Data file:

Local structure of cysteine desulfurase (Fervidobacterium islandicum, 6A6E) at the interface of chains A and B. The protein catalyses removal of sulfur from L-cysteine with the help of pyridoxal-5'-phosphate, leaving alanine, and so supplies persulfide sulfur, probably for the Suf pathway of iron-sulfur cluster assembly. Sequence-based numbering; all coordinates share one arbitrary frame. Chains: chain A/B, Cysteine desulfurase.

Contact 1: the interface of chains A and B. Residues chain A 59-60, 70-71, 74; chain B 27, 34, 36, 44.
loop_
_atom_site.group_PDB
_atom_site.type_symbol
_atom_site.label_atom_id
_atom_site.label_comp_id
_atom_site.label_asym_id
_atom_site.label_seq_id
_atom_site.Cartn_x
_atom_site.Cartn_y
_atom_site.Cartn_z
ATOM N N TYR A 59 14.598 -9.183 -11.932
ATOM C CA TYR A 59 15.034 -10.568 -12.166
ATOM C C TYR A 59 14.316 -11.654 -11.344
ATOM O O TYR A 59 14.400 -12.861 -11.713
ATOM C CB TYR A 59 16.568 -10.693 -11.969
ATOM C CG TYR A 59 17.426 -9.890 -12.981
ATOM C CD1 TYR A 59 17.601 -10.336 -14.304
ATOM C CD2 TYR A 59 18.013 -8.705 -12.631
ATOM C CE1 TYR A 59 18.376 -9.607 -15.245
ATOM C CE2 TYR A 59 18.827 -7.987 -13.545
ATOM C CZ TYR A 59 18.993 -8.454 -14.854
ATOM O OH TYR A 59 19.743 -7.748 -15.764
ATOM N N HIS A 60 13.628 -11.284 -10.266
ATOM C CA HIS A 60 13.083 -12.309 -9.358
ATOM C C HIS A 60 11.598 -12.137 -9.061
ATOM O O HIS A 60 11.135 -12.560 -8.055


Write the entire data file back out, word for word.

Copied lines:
Local structure of cysteine desulfurase (Fervidobacterium islandicum, 6A6E) at the interface of chains A and B. The protein catalyses removal of sulfur from L-cysteine with the help of pyridoxal-5'-phosphate, leaving alanine, and so supplies persulfide sulfur, probably for the Suf pathway of iron-sulfur cluster assembly. Sequence-based numbering; all coordinates share one arbitrary frame. Chains: chain A/B, Cysteine desulfurase.

Contact 1: the interface of chains A and B. Residues chain A 59-60, 70-71, 74; chain B 27, 34, 36, 44.
loop_
_atom_site.group_PDB
_atom_site.type_symbol
_atom_site.label_atom_id
_atom_site.label_comp_id
_atom_site.label_asym_id
_atom_site.label_seq_id
_atom_site.Cartn_x
_atom_site.Cartn_y
_atom_site.Cartn_z
ATOM N N TYR A 59 14.598 -9.183 -11.932
ATOM C CA TYR A 59 15.034 -10.568 -12.166
ATOM C C TYR A 59 14.316 -11.654 -11.344
ATOM O O TYR A 59 14.400 -12.861 -11.713
ATOM C CB TYR A 59 16.568 -10.693 -11.969
ATOM C CG TYR A 59 17.426 -9.890 -12.981
ATOM C CD1 TYR A 59 17.601 -10.336 -14.304
ATOM C CD2 TYR A 59 18.013 -8.705 -12.631
ATOM C CE1 TYR A 59 18.376 -9.607 -15.245
ATOM C CE2 TYR A 59 18.827 -7.987 -13.545
ATOM C CZ TYR A 59 18.993 -8.454 -14.854
ATOM O OH TYR A 59 19.743 -7.748 -15.764
ATOM N N HIS A 60 13.628 -11.284 -10.266
ATOM C CA HIS A 60 13.083 -12.309 -9.358
ATOM C C HIS A 60 11.598 -12.137 -9.061
ATOM O O HIS A 60 11.135 -12.560 -8.055